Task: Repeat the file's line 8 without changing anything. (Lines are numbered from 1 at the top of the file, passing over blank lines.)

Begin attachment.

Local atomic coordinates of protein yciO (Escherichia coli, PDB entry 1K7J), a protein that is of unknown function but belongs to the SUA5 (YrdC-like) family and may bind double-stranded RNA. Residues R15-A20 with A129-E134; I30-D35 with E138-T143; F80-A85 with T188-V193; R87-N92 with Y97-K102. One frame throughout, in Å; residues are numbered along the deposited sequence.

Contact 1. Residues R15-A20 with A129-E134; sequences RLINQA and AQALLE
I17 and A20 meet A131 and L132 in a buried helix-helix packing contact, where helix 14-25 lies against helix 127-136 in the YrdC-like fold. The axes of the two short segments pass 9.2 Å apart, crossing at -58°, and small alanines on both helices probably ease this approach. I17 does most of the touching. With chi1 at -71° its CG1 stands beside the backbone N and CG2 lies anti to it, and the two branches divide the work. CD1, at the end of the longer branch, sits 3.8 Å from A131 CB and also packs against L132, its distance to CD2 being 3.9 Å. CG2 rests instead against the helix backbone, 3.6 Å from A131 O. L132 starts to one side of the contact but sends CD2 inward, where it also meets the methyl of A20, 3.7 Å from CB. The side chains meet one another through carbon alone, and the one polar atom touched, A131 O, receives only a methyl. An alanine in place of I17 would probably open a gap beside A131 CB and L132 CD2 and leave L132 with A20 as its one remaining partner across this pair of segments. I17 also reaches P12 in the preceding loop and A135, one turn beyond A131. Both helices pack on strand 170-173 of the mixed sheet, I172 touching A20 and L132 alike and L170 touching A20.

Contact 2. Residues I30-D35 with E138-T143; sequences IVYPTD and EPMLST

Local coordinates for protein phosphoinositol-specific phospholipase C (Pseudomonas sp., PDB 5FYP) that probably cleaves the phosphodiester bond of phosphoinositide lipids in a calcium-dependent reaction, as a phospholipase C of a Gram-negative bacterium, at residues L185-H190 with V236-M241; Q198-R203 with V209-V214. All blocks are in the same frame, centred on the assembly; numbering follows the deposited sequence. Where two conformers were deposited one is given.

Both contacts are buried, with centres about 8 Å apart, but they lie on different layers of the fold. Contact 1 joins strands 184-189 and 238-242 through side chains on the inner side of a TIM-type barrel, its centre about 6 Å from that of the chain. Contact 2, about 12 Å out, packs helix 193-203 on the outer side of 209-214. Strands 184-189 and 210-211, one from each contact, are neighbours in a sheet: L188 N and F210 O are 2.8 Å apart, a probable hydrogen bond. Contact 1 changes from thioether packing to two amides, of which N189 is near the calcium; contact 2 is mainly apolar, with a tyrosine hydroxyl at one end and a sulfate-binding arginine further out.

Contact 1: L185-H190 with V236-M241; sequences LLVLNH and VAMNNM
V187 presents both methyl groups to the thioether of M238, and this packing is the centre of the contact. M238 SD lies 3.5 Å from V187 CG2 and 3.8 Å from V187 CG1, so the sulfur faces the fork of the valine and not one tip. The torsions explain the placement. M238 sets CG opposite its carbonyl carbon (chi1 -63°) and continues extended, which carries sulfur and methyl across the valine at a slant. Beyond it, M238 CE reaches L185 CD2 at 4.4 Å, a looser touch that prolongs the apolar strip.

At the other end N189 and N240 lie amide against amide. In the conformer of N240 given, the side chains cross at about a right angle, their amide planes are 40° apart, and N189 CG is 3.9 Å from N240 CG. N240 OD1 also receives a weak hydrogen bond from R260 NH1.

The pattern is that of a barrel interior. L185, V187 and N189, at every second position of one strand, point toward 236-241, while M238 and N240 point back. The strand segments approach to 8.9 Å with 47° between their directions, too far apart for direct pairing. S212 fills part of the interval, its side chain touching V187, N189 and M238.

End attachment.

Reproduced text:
V187 presents both methyl groups to the thioether of M238, and this packing is the centre of the contact. M238 SD lies 3.5 Å from V187 CG2 and 3.8 Å from V187 CG1, so the sulfur faces the fork of the valine and not one tip. The torsions explain the placement. M238 sets CG opposite its carbonyl carbon (chi1 -63°) and continues extended, which carries sulfur and methyl across the valine at a slant. Beyond it, M238 CE reaches L185 CD2 at 4.4 Å, a looser touch that prolongs the apolar strip.